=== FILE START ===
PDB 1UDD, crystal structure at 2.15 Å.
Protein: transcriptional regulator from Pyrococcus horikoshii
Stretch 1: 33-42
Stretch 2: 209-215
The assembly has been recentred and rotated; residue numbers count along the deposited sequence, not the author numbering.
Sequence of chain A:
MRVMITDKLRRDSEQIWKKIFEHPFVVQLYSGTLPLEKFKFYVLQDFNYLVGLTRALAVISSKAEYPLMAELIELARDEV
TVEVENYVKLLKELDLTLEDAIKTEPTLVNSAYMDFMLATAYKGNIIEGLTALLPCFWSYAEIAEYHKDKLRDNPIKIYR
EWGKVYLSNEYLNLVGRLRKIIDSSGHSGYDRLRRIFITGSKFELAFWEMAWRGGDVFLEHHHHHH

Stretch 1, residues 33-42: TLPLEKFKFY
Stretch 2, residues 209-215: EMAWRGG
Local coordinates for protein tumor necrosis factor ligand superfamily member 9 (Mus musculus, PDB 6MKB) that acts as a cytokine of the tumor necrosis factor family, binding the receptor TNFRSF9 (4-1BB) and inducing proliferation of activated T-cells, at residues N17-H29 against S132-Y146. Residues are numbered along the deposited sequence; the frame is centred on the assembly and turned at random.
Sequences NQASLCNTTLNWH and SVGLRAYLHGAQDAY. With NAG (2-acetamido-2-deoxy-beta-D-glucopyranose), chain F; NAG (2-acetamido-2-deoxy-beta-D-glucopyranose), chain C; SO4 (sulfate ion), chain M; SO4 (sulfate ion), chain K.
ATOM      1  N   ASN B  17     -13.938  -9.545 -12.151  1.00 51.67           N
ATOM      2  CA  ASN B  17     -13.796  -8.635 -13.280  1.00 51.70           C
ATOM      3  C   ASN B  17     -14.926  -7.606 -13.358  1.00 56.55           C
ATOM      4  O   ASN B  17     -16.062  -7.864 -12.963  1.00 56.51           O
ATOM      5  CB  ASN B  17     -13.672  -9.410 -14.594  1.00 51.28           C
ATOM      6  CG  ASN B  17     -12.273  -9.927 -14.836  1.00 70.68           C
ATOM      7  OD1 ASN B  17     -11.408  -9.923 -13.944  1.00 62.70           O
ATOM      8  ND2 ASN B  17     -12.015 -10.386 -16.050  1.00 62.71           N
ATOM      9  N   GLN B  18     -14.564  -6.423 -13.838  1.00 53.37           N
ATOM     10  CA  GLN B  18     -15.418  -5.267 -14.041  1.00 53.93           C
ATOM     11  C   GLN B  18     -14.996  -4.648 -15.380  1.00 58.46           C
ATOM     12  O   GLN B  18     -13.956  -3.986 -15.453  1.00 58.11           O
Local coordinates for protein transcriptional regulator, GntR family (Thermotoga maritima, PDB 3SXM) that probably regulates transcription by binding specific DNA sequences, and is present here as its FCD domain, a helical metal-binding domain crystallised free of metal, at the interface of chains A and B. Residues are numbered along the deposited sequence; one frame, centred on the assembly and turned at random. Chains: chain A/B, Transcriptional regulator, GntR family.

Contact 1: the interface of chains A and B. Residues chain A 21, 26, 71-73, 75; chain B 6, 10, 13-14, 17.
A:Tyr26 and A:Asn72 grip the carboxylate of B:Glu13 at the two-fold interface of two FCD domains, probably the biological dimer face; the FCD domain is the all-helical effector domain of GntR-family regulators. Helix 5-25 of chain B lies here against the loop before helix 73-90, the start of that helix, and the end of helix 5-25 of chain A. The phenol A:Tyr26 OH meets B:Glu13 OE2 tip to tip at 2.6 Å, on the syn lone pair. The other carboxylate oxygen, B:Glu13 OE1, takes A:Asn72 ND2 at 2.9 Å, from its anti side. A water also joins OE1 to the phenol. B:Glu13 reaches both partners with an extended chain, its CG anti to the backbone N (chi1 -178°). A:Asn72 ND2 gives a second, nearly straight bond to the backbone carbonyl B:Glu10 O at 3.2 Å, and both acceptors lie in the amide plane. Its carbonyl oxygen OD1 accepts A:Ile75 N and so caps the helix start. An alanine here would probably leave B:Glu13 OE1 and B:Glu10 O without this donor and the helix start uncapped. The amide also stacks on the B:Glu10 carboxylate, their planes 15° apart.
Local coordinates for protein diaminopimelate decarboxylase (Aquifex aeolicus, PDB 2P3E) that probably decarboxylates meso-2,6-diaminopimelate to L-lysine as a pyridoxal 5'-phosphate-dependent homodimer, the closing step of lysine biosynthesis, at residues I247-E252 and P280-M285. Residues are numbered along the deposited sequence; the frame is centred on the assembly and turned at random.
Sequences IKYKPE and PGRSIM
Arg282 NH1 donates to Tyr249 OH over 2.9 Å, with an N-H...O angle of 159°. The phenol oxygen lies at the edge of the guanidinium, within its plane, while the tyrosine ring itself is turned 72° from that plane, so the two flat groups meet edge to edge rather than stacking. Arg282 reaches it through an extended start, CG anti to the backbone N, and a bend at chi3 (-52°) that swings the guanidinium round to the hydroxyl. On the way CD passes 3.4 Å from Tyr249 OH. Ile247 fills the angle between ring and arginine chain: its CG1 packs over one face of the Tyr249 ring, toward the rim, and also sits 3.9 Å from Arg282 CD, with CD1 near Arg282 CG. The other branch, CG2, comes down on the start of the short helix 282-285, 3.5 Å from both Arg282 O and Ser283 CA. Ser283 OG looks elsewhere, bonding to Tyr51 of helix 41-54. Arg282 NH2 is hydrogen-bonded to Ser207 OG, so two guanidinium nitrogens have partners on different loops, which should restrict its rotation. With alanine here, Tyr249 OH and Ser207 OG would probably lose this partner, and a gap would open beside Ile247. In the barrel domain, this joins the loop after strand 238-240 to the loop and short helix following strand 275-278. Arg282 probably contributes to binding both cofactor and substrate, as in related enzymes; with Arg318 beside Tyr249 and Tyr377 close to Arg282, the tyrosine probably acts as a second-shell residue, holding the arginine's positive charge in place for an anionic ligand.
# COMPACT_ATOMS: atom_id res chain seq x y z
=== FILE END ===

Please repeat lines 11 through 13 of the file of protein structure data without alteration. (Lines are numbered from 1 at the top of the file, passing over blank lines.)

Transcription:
Stretch 2, residues 209-215: EMAWRGG
Local coordinates for protein tumor necrosis factor ligand superfamily member 9 (Mus musculus, PDB 6MKB) that acts as a cytokine of the tumor necrosis factor family, binding the receptor TNFRSF9 (4-1BB) and inducing proliferation of activated T-cells, at residues N17-H29 against S132-Y146. Residues are numbered along the deposited sequence; the frame is centred on the assembly and turned at random.
Sequences NQASLCNTTLNWH and SVGLRAYLHGAQDAY. With NAG (2-acetamido-2-deoxy-beta-D-glucopyranose), chain F; NAG (2-acetamido-2-deoxy-beta-D-glucopyranose), chain C; SO4 (sulfate ion), chain M; SO4 (sulfate ion), chain K.